Saturday, October 26, 2013

Deciphering Glycerin

Now that winter is basically here, I was trying to decide whether I want to try using my glycerin based products in the winter time.  Based on my research, I don't.  Glycerin (also called glycerol or glycerine) has two common uses in hair care -- as a lubricant and as a humectant.  For hair purposes, that means it can improve the smoothness of the hair strand; and it can draw moisture to it and slow down the rate at which water is evaporated from it.   Glycerin is water soluble, which means that it mixes well with water.

There are two reasons to be careful when using glycerin.  First, like any humectant, pure glycerin can be drying because it may pull water from the lower layers of skin onto the surface where the water can easily be evaporated into the air or rubbed off (i.e., with a hat or scarf).  It can also be sticky if you use too much.  Thus, it is important to always dilute it.  When making my own water spritz, I usually mix about 2 tablespoons of glycerin to 4 oz. of water. 

Second, the effects of glycerin can vary by the humidity in the air.  This is a sister point to the first one.  Because glycerin likes to draw water to it, in humid weather, this means that it is pulling water from the air.  This can be beneficial because it helps to moisturize your hair.  However, if you find that your hair is getting frizzy in humid weather, you may need to cut back on glycerin.  In dry / arid weather, glycerin may pull water from your hair and skin because it cannot pull it from the air.  Thus, if you are going to use glycerin in a dry climate, make sure that the glycerin-containing product also contains water.  If it does not, you could do the baggy method or take a steamy shower to infuse water into the glycerin before it hits the dry air.  You could also try using a sealant, like an oil, to keep the water from leaving your hair when it is pulled to the surface.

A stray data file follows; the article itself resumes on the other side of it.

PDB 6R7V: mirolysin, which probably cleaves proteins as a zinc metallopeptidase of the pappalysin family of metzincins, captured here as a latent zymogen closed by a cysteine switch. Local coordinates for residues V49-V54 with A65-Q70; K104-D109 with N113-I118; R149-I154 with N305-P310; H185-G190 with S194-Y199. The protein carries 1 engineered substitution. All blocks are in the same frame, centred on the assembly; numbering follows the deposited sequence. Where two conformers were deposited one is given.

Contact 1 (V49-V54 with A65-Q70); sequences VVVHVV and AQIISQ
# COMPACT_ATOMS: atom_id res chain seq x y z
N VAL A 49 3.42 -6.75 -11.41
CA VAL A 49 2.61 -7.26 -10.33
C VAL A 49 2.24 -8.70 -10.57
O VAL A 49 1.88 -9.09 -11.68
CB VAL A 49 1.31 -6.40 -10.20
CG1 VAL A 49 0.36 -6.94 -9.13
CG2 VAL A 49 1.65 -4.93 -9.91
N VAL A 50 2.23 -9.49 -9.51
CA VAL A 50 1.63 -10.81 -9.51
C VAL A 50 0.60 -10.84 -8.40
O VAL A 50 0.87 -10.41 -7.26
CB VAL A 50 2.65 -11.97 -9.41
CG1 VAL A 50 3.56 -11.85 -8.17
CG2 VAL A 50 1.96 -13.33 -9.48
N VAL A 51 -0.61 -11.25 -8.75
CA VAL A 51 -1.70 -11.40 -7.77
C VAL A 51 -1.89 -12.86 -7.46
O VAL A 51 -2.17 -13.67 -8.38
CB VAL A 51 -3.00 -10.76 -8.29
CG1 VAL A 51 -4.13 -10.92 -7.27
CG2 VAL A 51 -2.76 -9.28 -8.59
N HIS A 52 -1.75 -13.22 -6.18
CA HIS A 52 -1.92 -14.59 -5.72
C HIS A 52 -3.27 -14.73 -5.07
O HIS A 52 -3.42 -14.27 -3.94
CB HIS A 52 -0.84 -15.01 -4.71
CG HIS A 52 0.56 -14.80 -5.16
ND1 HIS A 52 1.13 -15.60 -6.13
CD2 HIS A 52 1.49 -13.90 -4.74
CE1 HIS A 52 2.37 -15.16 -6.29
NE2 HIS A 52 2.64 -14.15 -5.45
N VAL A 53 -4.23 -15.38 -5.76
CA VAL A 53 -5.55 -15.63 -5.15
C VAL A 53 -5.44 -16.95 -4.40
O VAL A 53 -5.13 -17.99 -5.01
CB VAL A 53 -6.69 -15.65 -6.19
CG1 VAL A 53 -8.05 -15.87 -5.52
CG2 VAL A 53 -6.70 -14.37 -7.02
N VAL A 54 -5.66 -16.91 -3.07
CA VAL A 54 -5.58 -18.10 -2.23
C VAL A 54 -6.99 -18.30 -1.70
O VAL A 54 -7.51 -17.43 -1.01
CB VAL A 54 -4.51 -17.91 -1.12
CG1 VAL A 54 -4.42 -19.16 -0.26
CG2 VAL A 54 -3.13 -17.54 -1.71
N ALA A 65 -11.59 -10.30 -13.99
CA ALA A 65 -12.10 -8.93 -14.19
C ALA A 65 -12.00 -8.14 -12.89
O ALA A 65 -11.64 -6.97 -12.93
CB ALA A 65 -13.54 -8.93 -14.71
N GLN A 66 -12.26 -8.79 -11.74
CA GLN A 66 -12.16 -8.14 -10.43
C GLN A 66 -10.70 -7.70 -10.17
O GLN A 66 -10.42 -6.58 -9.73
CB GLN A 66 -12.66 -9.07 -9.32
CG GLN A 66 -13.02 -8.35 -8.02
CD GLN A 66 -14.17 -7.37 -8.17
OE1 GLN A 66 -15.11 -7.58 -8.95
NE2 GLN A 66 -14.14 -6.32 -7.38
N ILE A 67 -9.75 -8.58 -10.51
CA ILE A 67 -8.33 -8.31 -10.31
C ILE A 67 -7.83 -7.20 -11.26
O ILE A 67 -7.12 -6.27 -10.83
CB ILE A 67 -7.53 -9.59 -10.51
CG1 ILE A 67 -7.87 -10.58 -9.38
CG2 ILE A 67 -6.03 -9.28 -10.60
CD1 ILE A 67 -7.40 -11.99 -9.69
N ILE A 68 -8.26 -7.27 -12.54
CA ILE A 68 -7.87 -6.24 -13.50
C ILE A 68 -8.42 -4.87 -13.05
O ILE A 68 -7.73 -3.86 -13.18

To determine the humidity in the air, it is best to look at the dew point, rather than the humidity.  When the weather channel mentions humidity, however, they are usually talking about “relative humidity”, which is the amount of water vapor in the air compared to what could be in the air at the current temperature.  The dew point is a specific measurement of the amount of water vapor in the air.  A dew point above 60o F is usually considered humid, and a dew point below 40o F is usually considered dry. 

As a disclaimer, I don’t plan to check the weather channel every morning before doing my hair.  I just go based on feel.  Optimally, I would use glycerin mixed with water and styling products with glycerin high on the list in medium dew point temperatures (40o-60o).  However, because my hair is low porosity, my hair does not frizz easily in high humidity, so I’m less concerned than others might be in the summer, but I still don’t want to overdo it.  Thus, I will probably use glycerin more freely in the spring, summer and early fall; and I would avoid using glycerin-based stylers and moisturizers in late fall and all of winter, though it is still okay to use glycerin-based conditioners.  Of course, where glycerin is low on the product ingredient list, then these rules of thumb are less important.
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